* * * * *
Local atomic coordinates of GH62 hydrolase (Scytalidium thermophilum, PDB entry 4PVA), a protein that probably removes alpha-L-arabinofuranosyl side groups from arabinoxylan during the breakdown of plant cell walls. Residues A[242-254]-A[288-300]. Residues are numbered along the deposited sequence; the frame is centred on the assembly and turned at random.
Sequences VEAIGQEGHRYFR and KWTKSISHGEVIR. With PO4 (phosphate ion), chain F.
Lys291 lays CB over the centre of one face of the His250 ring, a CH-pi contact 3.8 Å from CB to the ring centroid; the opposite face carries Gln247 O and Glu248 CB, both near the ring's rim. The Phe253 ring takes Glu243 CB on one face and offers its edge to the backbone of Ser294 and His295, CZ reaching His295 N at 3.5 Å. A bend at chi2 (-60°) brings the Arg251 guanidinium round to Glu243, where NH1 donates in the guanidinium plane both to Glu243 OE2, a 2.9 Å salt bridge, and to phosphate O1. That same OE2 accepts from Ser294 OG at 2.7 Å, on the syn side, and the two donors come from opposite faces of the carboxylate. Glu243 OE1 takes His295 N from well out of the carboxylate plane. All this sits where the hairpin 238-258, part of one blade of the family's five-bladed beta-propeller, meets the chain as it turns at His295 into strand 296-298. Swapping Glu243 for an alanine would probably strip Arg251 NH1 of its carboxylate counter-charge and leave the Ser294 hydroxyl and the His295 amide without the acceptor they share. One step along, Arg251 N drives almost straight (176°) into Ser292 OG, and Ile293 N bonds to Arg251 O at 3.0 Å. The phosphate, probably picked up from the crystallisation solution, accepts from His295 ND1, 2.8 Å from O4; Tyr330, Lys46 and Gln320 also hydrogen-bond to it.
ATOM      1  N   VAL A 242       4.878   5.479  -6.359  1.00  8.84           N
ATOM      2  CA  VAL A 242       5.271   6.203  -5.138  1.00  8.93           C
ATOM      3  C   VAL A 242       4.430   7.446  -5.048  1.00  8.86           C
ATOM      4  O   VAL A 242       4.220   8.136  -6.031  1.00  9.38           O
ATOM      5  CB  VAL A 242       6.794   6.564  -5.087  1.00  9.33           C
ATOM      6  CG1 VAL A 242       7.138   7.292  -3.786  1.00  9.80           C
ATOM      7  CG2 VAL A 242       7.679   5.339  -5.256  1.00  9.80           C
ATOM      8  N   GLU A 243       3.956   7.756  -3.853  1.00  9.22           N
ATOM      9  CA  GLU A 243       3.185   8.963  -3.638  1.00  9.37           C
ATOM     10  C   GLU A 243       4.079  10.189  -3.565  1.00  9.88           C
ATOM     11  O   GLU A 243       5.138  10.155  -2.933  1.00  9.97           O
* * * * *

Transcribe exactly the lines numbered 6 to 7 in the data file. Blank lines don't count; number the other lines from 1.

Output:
ATOM      3  C   VAL A 242       4.430   7.446  -5.048  1.00  8.86           C
ATOM      4  O   VAL A 242       4.220   8.136  -6.031  1.00  9.38           O